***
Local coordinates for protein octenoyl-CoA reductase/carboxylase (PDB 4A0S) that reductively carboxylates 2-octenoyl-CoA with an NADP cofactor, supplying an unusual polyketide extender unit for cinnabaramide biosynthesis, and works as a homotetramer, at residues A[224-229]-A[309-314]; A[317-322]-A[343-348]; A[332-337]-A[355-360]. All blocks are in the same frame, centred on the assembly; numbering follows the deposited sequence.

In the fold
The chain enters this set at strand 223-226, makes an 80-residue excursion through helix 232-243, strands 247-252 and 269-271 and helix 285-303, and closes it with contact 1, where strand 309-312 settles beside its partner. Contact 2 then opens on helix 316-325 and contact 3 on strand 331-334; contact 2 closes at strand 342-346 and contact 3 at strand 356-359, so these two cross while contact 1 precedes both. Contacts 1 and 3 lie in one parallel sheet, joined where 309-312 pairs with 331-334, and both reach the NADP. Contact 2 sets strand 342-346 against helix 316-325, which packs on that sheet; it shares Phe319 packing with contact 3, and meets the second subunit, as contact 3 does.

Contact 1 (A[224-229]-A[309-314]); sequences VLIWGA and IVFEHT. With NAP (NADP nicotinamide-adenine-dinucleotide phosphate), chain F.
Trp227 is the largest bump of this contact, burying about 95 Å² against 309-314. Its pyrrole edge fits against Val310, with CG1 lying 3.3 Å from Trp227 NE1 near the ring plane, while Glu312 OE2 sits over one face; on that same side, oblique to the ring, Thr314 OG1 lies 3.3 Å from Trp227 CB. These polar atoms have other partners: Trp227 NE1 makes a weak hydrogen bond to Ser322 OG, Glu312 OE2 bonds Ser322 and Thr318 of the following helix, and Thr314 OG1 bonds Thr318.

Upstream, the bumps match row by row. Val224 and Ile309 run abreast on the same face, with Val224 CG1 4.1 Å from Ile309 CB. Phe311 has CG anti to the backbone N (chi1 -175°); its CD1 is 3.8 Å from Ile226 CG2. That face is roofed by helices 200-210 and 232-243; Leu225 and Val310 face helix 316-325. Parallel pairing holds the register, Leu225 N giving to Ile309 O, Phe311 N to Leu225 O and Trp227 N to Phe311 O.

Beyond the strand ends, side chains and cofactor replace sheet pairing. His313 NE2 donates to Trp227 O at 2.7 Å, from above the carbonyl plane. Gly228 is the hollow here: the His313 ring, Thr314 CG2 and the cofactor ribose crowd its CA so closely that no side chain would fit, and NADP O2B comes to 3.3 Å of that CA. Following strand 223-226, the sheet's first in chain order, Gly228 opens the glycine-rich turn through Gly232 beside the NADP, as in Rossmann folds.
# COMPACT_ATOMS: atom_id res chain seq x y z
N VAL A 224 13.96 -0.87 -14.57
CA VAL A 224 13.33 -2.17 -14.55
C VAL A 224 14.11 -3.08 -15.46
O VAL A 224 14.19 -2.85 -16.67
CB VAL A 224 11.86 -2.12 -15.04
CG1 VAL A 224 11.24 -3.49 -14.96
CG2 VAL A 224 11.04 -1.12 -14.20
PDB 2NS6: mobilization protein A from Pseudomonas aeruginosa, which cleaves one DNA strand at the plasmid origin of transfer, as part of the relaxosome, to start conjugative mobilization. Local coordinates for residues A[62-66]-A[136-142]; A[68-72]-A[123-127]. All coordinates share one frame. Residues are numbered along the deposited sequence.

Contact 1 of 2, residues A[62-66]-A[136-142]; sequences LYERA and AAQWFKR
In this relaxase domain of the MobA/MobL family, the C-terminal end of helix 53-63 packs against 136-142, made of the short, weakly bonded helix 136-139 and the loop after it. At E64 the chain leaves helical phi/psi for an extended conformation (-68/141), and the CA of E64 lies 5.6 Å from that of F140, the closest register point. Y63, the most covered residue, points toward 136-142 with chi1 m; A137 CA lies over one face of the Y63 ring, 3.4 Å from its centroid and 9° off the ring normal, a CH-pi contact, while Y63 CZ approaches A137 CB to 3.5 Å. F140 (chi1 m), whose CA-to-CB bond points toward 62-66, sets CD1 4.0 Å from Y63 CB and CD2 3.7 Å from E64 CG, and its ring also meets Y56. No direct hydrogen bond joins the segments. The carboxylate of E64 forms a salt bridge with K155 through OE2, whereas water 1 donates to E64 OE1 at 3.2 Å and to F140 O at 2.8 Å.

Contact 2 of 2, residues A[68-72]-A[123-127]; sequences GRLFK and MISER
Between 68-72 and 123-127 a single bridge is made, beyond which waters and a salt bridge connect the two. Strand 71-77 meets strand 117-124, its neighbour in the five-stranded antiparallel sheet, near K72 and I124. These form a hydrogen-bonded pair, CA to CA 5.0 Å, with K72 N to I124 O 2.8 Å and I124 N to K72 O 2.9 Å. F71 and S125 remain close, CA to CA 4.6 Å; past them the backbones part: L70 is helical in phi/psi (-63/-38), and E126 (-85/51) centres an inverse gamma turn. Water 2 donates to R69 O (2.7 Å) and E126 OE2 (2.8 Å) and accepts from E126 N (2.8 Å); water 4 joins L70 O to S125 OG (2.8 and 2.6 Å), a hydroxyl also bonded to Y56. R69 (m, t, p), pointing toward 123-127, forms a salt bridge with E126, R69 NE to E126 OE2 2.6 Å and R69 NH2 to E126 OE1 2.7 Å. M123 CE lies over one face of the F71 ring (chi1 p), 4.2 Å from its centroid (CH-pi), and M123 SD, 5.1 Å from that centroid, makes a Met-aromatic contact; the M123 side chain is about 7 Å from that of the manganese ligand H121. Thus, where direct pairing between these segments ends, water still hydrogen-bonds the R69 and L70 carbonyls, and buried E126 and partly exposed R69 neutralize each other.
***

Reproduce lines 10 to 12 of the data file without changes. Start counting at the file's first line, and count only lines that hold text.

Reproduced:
CA VAL A 224 13.33 -2.17 -14.55
C VAL A 224 14.11 -3.08 -15.46
O VAL A 224 14.19 -2.85 -16.67